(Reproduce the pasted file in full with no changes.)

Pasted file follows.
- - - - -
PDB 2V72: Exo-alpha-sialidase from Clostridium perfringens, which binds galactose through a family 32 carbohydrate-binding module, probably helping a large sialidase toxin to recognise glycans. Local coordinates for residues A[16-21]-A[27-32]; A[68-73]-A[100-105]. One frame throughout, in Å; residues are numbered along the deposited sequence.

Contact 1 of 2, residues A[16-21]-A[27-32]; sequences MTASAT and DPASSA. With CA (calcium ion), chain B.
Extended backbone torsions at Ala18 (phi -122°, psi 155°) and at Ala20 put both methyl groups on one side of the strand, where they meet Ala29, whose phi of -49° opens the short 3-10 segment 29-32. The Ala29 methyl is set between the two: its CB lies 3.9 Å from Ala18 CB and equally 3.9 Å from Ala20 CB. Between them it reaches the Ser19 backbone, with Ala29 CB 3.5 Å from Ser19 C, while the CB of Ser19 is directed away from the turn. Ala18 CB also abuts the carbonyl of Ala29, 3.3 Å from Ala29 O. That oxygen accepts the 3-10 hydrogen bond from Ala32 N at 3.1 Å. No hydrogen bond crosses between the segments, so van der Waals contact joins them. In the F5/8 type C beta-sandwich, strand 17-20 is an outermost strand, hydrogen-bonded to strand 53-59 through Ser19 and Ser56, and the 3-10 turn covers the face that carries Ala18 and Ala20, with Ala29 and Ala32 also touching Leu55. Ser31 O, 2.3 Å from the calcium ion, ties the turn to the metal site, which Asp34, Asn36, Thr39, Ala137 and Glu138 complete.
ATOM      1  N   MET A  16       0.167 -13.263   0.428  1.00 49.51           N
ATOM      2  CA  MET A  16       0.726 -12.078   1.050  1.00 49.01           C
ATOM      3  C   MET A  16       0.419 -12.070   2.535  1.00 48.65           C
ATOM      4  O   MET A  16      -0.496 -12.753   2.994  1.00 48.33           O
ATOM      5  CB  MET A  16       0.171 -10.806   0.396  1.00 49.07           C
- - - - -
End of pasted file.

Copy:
PDB 2V72: Exo-alpha-sialidase from Clostridium perfringens, which binds galactose through a family 32 carbohydrate-binding module, probably helping a large sialidase toxin to recognise glycans. Local coordinates for residues A[16-21]-A[27-32]; A[68-73]-A[100-105]. One frame throughout, in Å; residues are numbered along the deposited sequence.

Contact 1 of 2, residues A[16-21]-A[27-32]; sequences MTASAT and DPASSA. With CA (calcium ion), chain B.
Extended backbone torsions at Ala18 (phi -122°, psi 155°) and at Ala20 put both methyl groups on one side of the strand, where they meet Ala29, whose phi of -49° opens the short 3-10 segment 29-32. The Ala29 methyl is set between the two: its CB lies 3.9 Å from Ala18 CB and equally 3.9 Å from Ala20 CB. Between them it reaches the Ser19 backbone, with Ala29 CB 3.5 Å from Ser19 C, while the CB of Ser19 is directed away from the turn. Ala18 CB also abuts the carbonyl of Ala29, 3.3 Å from Ala29 O. That oxygen accepts the 3-10 hydrogen bond from Ala32 N at 3.1 Å. No hydrogen bond crosses between the segments, so van der Waals contact joins them. In the F5/8 type C beta-sandwich, strand 17-20 is an outermost strand, hydrogen-bonded to strand 53-59 through Ser19 and Ser56, and the 3-10 turn covers the face that carries Ala18 and Ala20, with Ala29 and Ala32 also touching Leu55. Ser31 O, 2.3 Å from the calcium ion, ties the turn to the metal site, which Asp34, Asn36, Thr39, Ala137 and Glu138 complete.
ATOM      1  N   MET A  16       0.167 -13.263   0.428  1.00 49.51           N
ATOM      2  CA  MET A  16       0.726 -12.078   1.050  1.00 49.01           C
ATOM      3  C   MET A  16       0.419 -12.070   2.535  1.00 48.65           C
ATOM      4  O   MET A  16      -0.496 -12.753   2.994  1.00 48.33           O
ATOM      5  CB  MET A  16       0.171 -10.806   0.396  1.00 49.07           C